“A friend once suggested that the disdain and frustration a great many Blue Jays fans feel toward Vernon Wells is based on race,” wrote The Sun’s Steve Buffery earlier today. “And he’s absolutely right. It’s the race for a playoff spot.” No prizes for guessing why Buffery won’t identify his invisible friend.
Wells is hitting an unspectacular .276, and a frustrating .255 with runners in scoring position. He leads the weak-hitting Jays in RBIs, but he should, he usually bats cleanup. He also has stranded too many base runners. And, quite frankly, he’s not even that spectacular defensively anymore.
But almost as bad as his numbers, is his lack of passion, and that’s what burns the Jays faithful more than anything. And that’s what this club needs right now — someone to call a players’ only meeting and demand more from his teammates. Someone to call out Burnett for his morale-damaging comments.
Someone to show that he cares if the Blue Jays lose in the bottom of the ninth, or continue to strand base runners.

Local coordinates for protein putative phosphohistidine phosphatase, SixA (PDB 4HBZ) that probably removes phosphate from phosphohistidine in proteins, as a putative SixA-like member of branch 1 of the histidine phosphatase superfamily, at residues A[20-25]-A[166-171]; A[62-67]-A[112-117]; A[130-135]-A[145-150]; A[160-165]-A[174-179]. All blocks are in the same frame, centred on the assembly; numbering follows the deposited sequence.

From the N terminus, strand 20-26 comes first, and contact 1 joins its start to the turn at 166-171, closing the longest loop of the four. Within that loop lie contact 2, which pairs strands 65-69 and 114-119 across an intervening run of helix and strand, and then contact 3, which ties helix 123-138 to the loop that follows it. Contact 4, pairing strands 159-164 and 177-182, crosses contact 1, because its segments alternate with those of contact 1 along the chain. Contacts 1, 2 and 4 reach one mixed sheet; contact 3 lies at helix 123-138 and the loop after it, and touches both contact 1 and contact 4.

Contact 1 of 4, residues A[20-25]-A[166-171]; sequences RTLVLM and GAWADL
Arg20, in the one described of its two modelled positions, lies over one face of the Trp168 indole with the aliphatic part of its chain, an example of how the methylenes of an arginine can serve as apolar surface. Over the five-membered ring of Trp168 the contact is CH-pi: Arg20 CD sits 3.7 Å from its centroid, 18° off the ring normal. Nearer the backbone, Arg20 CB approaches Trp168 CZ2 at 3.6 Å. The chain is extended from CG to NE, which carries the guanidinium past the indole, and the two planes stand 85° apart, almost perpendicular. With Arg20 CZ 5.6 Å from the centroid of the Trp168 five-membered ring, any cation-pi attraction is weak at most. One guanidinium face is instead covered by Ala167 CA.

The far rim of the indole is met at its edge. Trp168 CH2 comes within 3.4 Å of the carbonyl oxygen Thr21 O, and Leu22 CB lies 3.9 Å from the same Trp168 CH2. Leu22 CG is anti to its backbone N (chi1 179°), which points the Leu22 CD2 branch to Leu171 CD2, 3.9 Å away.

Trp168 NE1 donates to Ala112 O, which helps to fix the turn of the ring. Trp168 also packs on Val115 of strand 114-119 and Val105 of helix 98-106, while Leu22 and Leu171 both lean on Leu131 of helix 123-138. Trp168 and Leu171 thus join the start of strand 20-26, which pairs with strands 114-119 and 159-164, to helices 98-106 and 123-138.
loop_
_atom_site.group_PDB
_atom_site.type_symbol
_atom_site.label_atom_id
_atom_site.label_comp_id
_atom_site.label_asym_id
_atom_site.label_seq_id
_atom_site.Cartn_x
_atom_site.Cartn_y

When Wells popped up on a first pitch with the bases loaded against the Chicago Cubs’ Ted Lilly on Sunday, the frustration in the stands at the Rogers Centre was palpable. Wells, on the other hand, looked like a bored baker who just dropped a tim-bit on the ground.
Hell, you know what would have been good? For Wells, or any leader in the Jays clubhouse, to have scolded the Rogers Centre fans when they gave the Cubs’ Reed Johnson that ridiculous standing ovation Friday night when fragile closer B,J. Ryan was trying to shut the door on the Cubs.
The fans have to pick and choose when they get loud and supportive, and to applaud Johnson like he was the second coming of Ted Williams when Ryan was trying to end the game, was dumb.
Or perhaps, this was an acknowledgement of sorts that Blue Jays management had screwed up in cutting Johnson loose? Buffery’s been writing covering sports in Toronto for more than two decades, and the only person I can think of more qualfied to quesiton Wells’ leadership credentials is Tim Johnson.